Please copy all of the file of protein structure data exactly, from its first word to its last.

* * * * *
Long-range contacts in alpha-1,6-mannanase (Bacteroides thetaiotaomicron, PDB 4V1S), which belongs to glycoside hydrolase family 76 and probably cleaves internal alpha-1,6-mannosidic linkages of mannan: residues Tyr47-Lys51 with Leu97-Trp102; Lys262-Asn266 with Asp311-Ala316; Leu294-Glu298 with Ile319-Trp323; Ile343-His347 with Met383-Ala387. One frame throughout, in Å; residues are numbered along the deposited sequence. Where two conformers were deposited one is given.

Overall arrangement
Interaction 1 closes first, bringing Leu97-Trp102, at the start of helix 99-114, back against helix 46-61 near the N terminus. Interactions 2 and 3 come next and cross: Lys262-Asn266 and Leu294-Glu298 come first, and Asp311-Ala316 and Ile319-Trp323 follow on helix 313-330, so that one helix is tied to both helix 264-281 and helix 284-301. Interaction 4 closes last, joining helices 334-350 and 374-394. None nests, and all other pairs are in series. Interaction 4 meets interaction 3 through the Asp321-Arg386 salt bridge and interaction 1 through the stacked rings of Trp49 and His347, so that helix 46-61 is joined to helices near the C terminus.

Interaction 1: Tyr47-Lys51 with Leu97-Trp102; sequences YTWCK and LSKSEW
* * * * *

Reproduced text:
Long-range contacts in alpha-1,6-mannanase (Bacteroides thetaiotaomicron, PDB 4V1S), which belongs to glycoside hydrolase family 76 and probably cleaves internal alpha-1,6-mannosidic linkages of mannan: residues Tyr47-Lys51 with Leu97-Trp102; Lys262-Asn266 with Asp311-Ala316; Leu294-Glu298 with Ile319-Trp323; Ile343-His347 with Met383-Ala387. One frame throughout, in Å; residues are numbered along the deposited sequence. Where two conformers were deposited one is given.

Overall arrangement
Interaction 1 closes first, bringing Leu97-Trp102, at the start of helix 99-114, back against helix 46-61 near the N terminus. Interactions 2 and 3 come next and cross: Lys262-Asn266 and Leu294-Glu298 come first, and Asp311-Ala316 and Ile319-Trp323 follow on helix 313-330, so that one helix is tied to both helix 264-281 and helix 284-301. Interaction 4 closes last, joining helices 334-350 and 374-394. None nests, and all other pairs are in series. Interaction 4 meets interaction 3 through the Asp321-Arg386 salt bridge and interaction 1 through the stacked rings of Trp49 and His347, so that helix 46-61 is joined to helices near the C terminus.

Interaction 1: Tyr47-Lys51 with Leu97-Trp102; sequences YTWCK and LSKSEW